Awards Season: Handing out the 2015 Rexys

By Rex HoggardDecember 15, 2015, 7:10 pm

Not surprisingly, Jordan Spieth highlights this year’s Rexys, and it’s equally predictable given the young champion’s penchant for inclusiveness that he will take over the award ceremony and thank everyone in the Dallas phonebook for his success in 2015.

Word Association Award. Earlier this week Merriam-Webster announced its word of the year which isn’t even a word, it’s a suffix – "ism" – which recognizes a narrative that ranged from socialism to racism to capitalism to terrorism.

Given this nod to the inclusive, and Spieth’s historic 2015 campaign, Spieth-isms are the new standard in golf.

In 2015, the 22-year-old wunderkind made humble look good with regular reminders that it takes a village to deliver a season that included five Tour titles, two major championships and a chance to become just the second player to ever win the first three legs of the single-season Grand Slam.

“I’m very pleased with the way we battled,” he said at St. Andrews, where he finished one stroke outside of a playoff.

“I’m really proud of the way that we fought,” Spieth said at the PGA Championship, where he finished second.

“It was amazing that we competed,” he said on Sunday at the Tour Championship, which he won.

And finally, earlier this month at the Hero World Challenge, when he was asked how he could duplicate what he did in 2015 in 2016, Spieth answered: “We’re going to try and do the same thing.”

You know the deal, there is no “I” in Jordan.

Activation Fees. Normally, your scribe uses this space to dole out hardware of various sizes, but after another lost season, it’s more appropriate to ship Tiger Woods an invoice.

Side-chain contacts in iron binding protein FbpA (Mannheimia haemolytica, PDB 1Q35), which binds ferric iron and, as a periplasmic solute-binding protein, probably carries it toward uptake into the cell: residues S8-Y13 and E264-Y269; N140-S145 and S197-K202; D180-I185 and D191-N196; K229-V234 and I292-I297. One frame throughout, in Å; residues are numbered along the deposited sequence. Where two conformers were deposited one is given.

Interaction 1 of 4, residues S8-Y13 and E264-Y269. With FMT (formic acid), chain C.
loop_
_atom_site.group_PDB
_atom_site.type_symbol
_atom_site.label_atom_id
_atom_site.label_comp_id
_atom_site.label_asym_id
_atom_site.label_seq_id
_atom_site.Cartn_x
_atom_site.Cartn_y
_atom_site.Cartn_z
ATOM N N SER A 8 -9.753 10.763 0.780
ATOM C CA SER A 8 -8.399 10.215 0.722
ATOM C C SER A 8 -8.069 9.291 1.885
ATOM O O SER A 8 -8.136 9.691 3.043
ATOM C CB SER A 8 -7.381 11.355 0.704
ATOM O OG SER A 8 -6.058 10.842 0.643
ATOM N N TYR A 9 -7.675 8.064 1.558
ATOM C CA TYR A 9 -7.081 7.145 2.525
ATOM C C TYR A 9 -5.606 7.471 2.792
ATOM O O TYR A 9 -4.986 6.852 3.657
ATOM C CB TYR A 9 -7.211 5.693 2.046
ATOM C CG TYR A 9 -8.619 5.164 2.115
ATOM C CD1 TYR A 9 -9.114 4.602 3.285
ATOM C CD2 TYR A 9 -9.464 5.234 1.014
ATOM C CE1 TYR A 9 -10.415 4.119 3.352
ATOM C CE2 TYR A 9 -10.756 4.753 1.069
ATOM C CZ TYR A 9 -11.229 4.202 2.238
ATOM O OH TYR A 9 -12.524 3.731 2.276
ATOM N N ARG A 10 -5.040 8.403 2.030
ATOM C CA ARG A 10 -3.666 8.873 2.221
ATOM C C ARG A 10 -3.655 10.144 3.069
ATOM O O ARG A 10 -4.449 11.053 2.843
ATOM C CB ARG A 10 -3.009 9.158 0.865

He started the year with a career-worst 82 to miss the cut in his first start at TPC Scottsdale, bolted Torrey Pines on Day 1 with deactivated “glutes,” set a new career-worst round with an 85 at Muirfield, and closed the season with two back surgeries in less then two months.

The highlight of 2015 was a tie for 10th at the Wyndham Championship during an 11th-hour push to make the FedEx Cup playoff. The lowlights saw Woods post the same number of rounds in the 80s through the U.S. Open as he had in the 60s, with three each.

At his World Challenge earlier this month, Woods said he was looking forward to playing again, before adding a foreboding qualifier that “everything beyond this ... will be gravy.”

Even if Woods were to get a trophy of some sort, we’re not sure if it would be half full or half empty at this juncture.

Golden Gloves. Miguel Angel Jimenez, the most interesting man in golf, is so savvy he makes three-putts look good. Of course, that didn’t stop Keegan Bradley from going nose to nose with the Spaniard during this year’s WGC-Cadillac Match Play. During the duo’s Day 3 match at Harding Park, Bradley hit his drive left of the 18th fairway and was in the process of getting a ruling, a complicated ordeal that required two separate drops, when Jimenez injected himself and insisted Bradley was taking improper relief.

The exchange became heated, with Jimenez telling Bradley’s caddie Steve “Pepsi” Hale to “shut up.”

“I felt like he was being disrespectful not only to me but my caddie,” Bradley said. “I was kind of standing up for my boy here.”